A WiFi extender, also known as an access point or repeater, boosts the range of your wireless router. Using one with your router can effectively double or even triple your home’s WiFi coverage, giving you a fast and dependable connection no matter where you are in your home.
Let’s take a look at some of the most popular WiFi extenders out there and how they work.
What is a WiFi extender?
In order to understand how a WiFi extender works, it’s important to understand what WiFi is. WiFi is one of the most popular methods of connecting devices to the internet. It operates on radio waves in the unlicensed spectrum at 2.4GHz (gigahertz).
This means that many WiFi signals can be on at once without interfering with each other. This frequency makes them easy to block or disrupt which is why you need a wifi extender in your home or office. A wifi extender takes a signal from your router, amplifies it, then sends it out over a wider area so that more devices can use it.
WiFi Extenders vs. Mesh Network Systems
A WiFi extender is a device that connects to your existing router or modem via Ethernet cable, then broadcasts the signal throughout your house. WiFi extenders will not create a new network. This means you won’t be able to manage it separately from your existing router or modem. It’s best to choose an extender with the same brand name as your existing one if possible.
Mesh networking systems, on the other hand, are standalone networks that can be managed independently of any other system in your home and can connect with each other wirelessly. These systems often provide stronger signals than WiFi extenders and come in kits, meaning you only need one to cover every corner of your home – no matter how large it is!
Choosing the Right Wifi Extender
Before we dive into the types of WiFi extenders available, it’s important to know what to look for in a WiFi extender. Like any other electronic device, there are certain specifications you should be aware of when shopping. Here are three things you should consider before making a purchase:
- What is the distance from your router to where you want to place the extender? It’s important that the range on your WiFi extender is greater than or equal to your desired distance from the router. This will ensure that there is adequate coverage for all desired locations within range.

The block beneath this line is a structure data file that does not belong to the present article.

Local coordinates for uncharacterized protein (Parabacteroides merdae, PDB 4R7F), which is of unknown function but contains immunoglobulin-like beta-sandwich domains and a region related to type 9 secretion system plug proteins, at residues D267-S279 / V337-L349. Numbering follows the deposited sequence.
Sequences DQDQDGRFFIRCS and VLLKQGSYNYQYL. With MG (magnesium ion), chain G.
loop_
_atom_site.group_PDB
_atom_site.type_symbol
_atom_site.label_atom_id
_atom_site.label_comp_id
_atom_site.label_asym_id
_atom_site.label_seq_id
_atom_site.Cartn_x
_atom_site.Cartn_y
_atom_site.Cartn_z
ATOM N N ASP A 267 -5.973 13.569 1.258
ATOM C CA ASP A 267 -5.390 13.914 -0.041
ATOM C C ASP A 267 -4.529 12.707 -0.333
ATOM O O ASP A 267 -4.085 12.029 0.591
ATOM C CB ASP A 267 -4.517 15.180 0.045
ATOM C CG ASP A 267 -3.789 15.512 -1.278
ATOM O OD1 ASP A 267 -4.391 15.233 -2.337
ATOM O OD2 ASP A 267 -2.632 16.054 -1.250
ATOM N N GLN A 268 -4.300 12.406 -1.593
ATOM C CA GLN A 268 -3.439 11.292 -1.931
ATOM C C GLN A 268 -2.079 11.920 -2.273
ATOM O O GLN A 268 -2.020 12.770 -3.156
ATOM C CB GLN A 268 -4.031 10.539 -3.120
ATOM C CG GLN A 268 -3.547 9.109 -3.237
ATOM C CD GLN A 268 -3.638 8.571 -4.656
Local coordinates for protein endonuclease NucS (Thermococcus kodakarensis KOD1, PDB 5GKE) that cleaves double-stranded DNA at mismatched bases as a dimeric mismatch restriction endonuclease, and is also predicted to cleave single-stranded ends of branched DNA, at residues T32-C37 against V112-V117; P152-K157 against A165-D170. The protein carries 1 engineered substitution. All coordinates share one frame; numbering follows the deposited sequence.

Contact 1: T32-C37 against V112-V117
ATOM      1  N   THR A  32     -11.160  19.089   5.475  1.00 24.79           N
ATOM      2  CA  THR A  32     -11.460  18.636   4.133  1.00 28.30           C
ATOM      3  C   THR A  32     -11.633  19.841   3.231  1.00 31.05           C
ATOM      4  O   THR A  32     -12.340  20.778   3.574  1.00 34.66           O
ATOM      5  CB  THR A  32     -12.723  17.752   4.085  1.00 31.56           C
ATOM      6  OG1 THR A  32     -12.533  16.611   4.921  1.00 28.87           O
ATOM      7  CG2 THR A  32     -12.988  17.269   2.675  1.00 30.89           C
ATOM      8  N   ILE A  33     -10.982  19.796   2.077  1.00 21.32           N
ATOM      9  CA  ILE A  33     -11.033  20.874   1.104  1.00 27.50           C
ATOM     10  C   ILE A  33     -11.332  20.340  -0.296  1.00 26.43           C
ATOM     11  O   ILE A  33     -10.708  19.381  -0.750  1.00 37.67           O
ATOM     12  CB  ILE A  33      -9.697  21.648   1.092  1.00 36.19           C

- What kind of WiFi extender are you looking for? Wired or wireless? Many WiFi extenders will give you a choice between wired or wireless. Wireless models can be easier to install, as they connect directly to your router with an ethernet cable. Wired extenders, on the other hand, will mean a little more work during setup, but if your router is located in a hard-to-reach spot or doesn’t have nearby ethernet ports, it may be your only option. While wired models don’t require batteries and generally perform better than their wireless counterparts, you’ll need to make sure that there are electrical outlets within range where you want to place them.
- What’s your budget? The cost of a WiFi extender varies from device to device, but it’s generally worth spending a little more for higher quality. While there are some cheaper options on Amazon that claim to boost your Wi-Fi signal, you’ll want to make sure that any WiFi extender you purchase comes with positive reviews and high ratings. Once you’ve taken all of these things into consideration, it’s time to start shopping around! There are plenty of devices available online—just be sure to read each product description thoroughly before making a final selection.
Where to Place Your WiFi Extender
Place your WiFi extender in a central location. If it’s not possible to place the WiFi extender in a central location, then try to place it as close to where the signal is weakest. This will reduce the distance between your router and your devices.
Also, be mindful of where you have other wireless devices in use at home or work. If there are too many devices using the same channel, or if these wireless devices are too close together, then this can weaken the signal for all of them.
So make sure you’re only using one WiFi device per channel when possible and that you’re keeping these devices away from each other.